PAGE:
3 Ways to Avoid Office 365 Ransomware Threats

As SaaS applications become more prevalent, the threats associated with this data also increase. According to our research in the channel, 28 percent of surveyed MSPs have seen ransomware attacks in SaaS applications such as Office 365 and G Suite.

Ryan Weeks, Chief Information Security Officer, Datto, Inc.
Author: Datto CISO Ryan Weeks

The following strategies and tactics will help reduce your ransomware risk, protect your networks and devices, and ultimately help you recover your data when a ransomware event occurs.

1. DNS: Switch to a DNS (domain name system) service that actively monitors and blocks known malware sites to reduce the risk of ransomware. Unless you’ve custom-configured some settings, it’s very likely that a site’s DNS provider is the Internet service provider. DNS service providers can also block access to malicious sites. This blocking can work two ways: by blocking a request when a person inside an organization attempts to access a harmful site, or—if malware is already inside an organization—by blocking attempts by malware inside the organization to “phone home” outside the organization. When a device on the network requests a site identified as a ransomware source, the DNS provider prevents access. Instead of a fresh serving of malware, you see a notification that the requested site is blocked, often with a suggestion to contact a network administrator if you believe the site to be blocked in error.

2. SmartScreen Policies: Microsoft’s SmartScreen filters work to block harmful sites and downloads at the browser level, much like a DNS provider can at the network level. The system calculates a risk score, based on a variety of factors, then warns the user of potential harm. An administrator can configure SmartScreen to act either as an advisor or a blocker. When set as an advisor, a person will see a warning when either visiting a potentially harmful site or downloading a potentially harmful file. However, it’s important to note that the warning can be ignored.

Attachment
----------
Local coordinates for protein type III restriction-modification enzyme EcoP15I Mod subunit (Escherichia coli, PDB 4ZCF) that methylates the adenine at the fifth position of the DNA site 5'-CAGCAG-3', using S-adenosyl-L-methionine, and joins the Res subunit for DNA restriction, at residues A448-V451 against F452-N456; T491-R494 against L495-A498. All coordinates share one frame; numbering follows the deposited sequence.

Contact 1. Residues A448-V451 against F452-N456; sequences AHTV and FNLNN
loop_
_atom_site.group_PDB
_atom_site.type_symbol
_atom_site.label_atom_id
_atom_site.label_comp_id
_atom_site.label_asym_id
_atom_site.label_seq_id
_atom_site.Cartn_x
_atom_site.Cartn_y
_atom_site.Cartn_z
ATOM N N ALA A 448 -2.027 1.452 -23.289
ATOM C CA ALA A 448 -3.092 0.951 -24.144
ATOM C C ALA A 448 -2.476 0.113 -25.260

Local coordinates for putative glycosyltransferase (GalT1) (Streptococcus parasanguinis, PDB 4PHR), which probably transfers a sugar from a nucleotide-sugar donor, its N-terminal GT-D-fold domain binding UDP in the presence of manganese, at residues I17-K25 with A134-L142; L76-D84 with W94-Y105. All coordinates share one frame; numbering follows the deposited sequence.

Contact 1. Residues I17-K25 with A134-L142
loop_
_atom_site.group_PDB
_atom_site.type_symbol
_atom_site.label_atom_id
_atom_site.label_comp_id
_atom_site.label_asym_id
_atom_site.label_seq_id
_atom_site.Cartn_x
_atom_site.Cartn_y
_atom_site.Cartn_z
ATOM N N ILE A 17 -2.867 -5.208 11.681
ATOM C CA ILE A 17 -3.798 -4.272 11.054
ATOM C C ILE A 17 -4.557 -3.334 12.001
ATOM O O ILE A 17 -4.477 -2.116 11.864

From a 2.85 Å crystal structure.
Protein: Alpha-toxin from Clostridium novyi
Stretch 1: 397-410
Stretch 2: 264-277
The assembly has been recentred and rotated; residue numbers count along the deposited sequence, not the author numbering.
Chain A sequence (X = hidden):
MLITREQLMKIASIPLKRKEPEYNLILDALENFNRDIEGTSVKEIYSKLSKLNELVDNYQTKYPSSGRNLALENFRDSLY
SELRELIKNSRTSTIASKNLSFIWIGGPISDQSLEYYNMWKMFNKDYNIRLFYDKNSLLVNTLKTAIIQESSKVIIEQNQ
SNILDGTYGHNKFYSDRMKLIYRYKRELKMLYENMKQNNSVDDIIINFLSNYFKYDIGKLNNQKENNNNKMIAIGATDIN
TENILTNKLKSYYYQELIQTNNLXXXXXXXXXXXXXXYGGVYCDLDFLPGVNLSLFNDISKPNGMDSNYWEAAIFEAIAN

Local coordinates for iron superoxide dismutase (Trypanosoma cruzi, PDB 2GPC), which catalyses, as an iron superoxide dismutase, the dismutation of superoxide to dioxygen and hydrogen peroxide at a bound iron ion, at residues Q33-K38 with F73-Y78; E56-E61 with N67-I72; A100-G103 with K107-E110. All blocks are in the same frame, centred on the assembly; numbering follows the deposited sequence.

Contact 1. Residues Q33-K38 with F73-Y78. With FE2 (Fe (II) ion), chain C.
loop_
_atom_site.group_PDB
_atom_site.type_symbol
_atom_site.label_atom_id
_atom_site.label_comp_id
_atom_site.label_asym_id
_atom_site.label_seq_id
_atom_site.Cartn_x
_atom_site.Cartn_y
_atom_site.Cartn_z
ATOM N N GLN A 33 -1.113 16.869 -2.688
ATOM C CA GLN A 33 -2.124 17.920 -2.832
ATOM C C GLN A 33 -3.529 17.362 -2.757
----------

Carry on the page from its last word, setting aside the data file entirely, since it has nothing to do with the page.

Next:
3. Email: Email attachments often deliver a ransomware payload. “Here’s the file you need,” reads the text of the email—with an attachment. Too often, the recipient opens the file and realizes later that it wasn’t a file, but instead a malicious app. Microsoft gives Office 365 administrators the ability to block any of nearly 100 different file types. The most secure setting would be to simply delete all attachments. The recipient would receive a notification via email and could then log in to OneDrive to view files “Shared with me.”

Shielding your network with filtered DNS and utilizing Microsoft’s SmartScreen to keep people safe from malicious sites and downloads, are crucial to keeping your clients’ networks secure. With a few tweaks to Office 365 settings, you can also keep harmful attachments out of email.

In our eBook, Defending Office 365 Data from Ransomware, we provide everything you need to know to help protect your clients’ data. This eBook outlines the best practices that all companies should be implementing to ensure their data is secure and accessible, no matter what happens. Download your copy today.

Ryan Weeks is chief information security officer at Datto Inc. Read more Datto blogs here.